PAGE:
At its core, greenwashing is a distraction. It’s using serious issues like pollution and climate change to squeeze dollars from people who genuinely care while most often than not perpetuating these harms.
But greenwashing is more than just a distraction. It’s leading to a serious problem with elitism within the environmental movement.
Is Sustainability Only For the Elite?
Anna Cayco asks this question in her article of the same name. With sustainability becoming a selling point, we’re seeing more sustainable products than ever—from metal straws and reusable water bottles to bamboo toothbrushes.
And as more people begin to care about sustainability, we’re being marketed the idea that sustainability can be bought.
We’re being told that unless you buy a reusable Starbucks mug and use a recycled plastic phone case, you don’t care about the environment.
But what we don’t acknowledge is that shopping sustainably is often more expensive and less accessible.
As Cayco says, “With low minimum wages, many cannot afford to make the switch from cheaper and more ubiquitous plastic-wrapped necessities to more expensive non-single-use, eco-friendly, and ethical products.”
Sustainable options, like increasingly popular zero-waste grocery stores, are often only available in middle to upper-class areas of metropolitan cities making it unsustainable to those who live rurally as well as BIPOC who tend to be segregated to lower-income neighbourhoods.
And so sustainability becomes something that only some can afford.
At best, this can lead to a saviour complex within the sustainability movement.
As Erwin Lizarondo, a professor of social entrepreneurship, explains in Cayco’s article, the elites who own, operate, and promote sustainable products begin to feel a sense of duty to spread sustainable living. However, “good intentions can quickly become saviour complexes due to a preconceived notion of proper livelihood by living in metropolitan cities.” It leads to patronizing, condescension, and deeply untouched biases.
However, at worst, this elitism within the environmental movement leads to what’s known as eco-fascism. It’s a harmful ideology that places the blame of environmental issues on “overpopulation” and “immigration”—which is actually just a thinly-veiled way to blame people experiencing poverty and BIPOC in particular.
This points to the common thread at play throughout the commodification of sustainability—putting the blame of environmental issues on individuals instead of corporations and systems.
Moving Beyond Ethical Consumption
Ethical consumption—paying attention to what we buy and how it was made—is undoubtedly beneficial. However, relying on it only reinforces consumerism and the constant mass production/consumption cycle.
Capitalism is a key cause of environmental and social issues (check out our blog post on the topic). To take substantive action towards environmental solutions, we need to move past it.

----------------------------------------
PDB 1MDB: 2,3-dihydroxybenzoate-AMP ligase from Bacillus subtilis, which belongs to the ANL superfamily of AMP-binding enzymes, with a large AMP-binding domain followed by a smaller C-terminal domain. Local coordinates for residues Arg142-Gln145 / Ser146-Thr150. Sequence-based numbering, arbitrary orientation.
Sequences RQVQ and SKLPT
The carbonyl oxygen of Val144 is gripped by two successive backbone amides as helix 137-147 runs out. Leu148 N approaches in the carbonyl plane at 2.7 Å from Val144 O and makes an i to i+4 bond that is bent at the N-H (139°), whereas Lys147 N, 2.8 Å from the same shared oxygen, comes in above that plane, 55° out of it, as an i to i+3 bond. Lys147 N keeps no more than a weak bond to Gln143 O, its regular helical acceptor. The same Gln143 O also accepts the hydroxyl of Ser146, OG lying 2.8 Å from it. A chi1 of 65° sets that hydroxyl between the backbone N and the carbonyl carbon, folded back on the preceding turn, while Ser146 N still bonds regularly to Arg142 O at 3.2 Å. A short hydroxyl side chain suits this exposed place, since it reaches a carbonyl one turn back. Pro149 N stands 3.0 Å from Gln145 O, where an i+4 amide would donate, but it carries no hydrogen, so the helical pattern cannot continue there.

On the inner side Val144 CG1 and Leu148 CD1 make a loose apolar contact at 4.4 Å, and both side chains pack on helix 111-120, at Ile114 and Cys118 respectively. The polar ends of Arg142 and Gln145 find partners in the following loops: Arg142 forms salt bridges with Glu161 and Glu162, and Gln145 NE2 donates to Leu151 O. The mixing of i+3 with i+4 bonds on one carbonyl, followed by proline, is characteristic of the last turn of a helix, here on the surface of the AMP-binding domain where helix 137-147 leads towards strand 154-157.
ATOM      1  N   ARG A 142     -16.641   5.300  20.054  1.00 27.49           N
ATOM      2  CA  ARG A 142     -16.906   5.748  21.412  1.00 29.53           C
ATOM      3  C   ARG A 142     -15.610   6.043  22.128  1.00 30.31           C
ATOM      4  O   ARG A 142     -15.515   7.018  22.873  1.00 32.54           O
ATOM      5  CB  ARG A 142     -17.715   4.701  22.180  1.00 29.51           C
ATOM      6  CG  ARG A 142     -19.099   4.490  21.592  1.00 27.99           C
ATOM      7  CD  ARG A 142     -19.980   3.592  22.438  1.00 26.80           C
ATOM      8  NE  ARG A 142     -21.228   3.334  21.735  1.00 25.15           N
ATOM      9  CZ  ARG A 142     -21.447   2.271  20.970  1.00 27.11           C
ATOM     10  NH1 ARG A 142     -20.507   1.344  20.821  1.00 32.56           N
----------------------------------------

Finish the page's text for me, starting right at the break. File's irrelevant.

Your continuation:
Stefano Ponte, a professor of international political economy, writes, “As long as sustainability is used mainly as a marketing and strategic tool, a means of capital and wealth accumulation, and is subservient to economic growth—efficiency gains will continue to be reinvested in further expanding production and consumption and to be transformed in wealth for the global plutocracy, ultimately exacerbating the global sustainability crisis.”
In plain terms, we can’t keep relying on the system that caused the problem to fix it.
Ponte’s recommendation—“We need more radical social and economic transformation and we need to create new spaces for alternatives.”
Capitalism focuses on competition and growth. What if we shifted our priorities?
What would it look like to centre “a paradigm of sufficiency, rather than the maximization of consumption”, as professor of urban and environmental politics and planning Julian Ageyman suggests?
What would it look like to focus on “improving quality of life and wellbeing, rather than growth” and “a community economy and increased public consumption”?
“A myriad of examples are available on how these alternative models of the economy can work and where they are working—especially when coupled with community involvement, union and social activism, decentralization, cooperative forms of organization, and radical and democratic ecological experimentation,” Ponte writes.
More than just academic scholarship, alternate forms of economy exist right in our communities as well—especially for BIPOC.
As with most things, there isn’t one right answer.
But one thing is clear: capitalism will not “save the planet”.
About the Author
Keneisha Charles (they/them) is a Black queer non-binary activist, storyteller, poet, and musician dedicated to co-creating a liberatory future. They currently live on the ancestral lands of the Anishinaabe, Mississaugas, and Haudenosaunee in what’s commonly known as Toronto.